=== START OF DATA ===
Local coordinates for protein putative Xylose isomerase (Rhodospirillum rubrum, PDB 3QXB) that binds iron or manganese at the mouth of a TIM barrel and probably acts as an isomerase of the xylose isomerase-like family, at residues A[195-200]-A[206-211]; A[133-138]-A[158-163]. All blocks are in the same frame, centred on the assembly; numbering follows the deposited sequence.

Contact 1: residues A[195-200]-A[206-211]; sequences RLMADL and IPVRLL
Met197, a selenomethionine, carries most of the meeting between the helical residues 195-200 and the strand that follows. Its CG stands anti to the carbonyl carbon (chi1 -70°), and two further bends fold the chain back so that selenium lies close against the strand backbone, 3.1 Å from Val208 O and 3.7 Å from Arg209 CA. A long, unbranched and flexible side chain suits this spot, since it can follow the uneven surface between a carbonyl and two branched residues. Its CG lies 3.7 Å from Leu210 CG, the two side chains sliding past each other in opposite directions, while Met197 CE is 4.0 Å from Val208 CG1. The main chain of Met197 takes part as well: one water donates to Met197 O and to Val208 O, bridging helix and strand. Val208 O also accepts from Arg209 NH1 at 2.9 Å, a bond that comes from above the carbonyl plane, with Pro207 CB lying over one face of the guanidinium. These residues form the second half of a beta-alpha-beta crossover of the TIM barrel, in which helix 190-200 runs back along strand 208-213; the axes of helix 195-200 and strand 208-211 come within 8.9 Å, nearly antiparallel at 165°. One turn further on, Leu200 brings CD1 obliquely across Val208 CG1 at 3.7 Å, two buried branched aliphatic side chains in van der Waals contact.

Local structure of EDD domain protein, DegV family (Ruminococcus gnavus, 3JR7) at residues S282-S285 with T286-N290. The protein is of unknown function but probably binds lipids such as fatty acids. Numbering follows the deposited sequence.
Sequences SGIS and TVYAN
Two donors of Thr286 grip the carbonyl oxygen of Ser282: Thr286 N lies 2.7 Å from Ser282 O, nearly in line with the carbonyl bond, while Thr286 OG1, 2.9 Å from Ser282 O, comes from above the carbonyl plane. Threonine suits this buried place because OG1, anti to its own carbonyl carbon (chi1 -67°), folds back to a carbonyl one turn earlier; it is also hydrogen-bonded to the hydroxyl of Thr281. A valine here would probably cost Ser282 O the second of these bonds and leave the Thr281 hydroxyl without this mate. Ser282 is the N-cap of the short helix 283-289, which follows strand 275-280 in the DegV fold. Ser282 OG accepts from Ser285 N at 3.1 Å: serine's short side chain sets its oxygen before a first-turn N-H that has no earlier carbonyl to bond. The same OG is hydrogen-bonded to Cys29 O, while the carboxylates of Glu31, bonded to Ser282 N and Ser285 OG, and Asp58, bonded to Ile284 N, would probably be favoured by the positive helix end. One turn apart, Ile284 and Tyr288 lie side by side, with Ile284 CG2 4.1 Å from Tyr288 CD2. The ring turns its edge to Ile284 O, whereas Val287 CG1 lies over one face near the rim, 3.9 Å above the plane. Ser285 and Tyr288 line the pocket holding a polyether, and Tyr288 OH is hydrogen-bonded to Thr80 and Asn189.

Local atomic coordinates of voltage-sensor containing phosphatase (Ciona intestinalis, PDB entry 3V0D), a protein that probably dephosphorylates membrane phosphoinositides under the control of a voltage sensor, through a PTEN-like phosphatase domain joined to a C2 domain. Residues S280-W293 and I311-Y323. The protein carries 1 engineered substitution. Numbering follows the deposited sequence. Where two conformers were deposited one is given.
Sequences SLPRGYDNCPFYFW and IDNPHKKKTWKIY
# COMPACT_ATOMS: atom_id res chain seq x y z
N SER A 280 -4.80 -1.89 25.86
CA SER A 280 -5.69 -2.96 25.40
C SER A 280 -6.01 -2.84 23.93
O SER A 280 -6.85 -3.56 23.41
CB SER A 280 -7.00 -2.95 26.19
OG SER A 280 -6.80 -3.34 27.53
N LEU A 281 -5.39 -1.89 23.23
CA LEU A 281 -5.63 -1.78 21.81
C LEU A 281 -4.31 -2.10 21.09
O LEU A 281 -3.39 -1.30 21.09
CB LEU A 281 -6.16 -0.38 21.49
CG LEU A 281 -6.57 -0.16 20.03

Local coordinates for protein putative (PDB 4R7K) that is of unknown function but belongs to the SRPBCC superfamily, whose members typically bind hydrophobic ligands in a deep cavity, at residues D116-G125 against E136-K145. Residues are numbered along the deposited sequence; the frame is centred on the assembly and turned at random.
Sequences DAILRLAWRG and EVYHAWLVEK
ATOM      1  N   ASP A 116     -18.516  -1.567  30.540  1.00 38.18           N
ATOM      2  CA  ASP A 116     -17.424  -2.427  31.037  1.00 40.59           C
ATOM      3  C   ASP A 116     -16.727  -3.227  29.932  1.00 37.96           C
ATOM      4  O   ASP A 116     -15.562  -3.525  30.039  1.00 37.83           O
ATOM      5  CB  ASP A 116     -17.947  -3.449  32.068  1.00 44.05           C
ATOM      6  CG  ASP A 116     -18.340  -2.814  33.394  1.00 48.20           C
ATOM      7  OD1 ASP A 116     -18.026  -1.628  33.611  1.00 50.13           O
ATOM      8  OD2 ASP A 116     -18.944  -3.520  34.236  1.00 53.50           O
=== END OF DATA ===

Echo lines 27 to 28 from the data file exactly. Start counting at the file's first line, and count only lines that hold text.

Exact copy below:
ATOM      4  O   ASP A 116     -15.562  -3.525  30.039  1.00 37.83           O
ATOM      5  CB  ASP A 116     -17.947  -3.449  32.068  1.00 44.05           C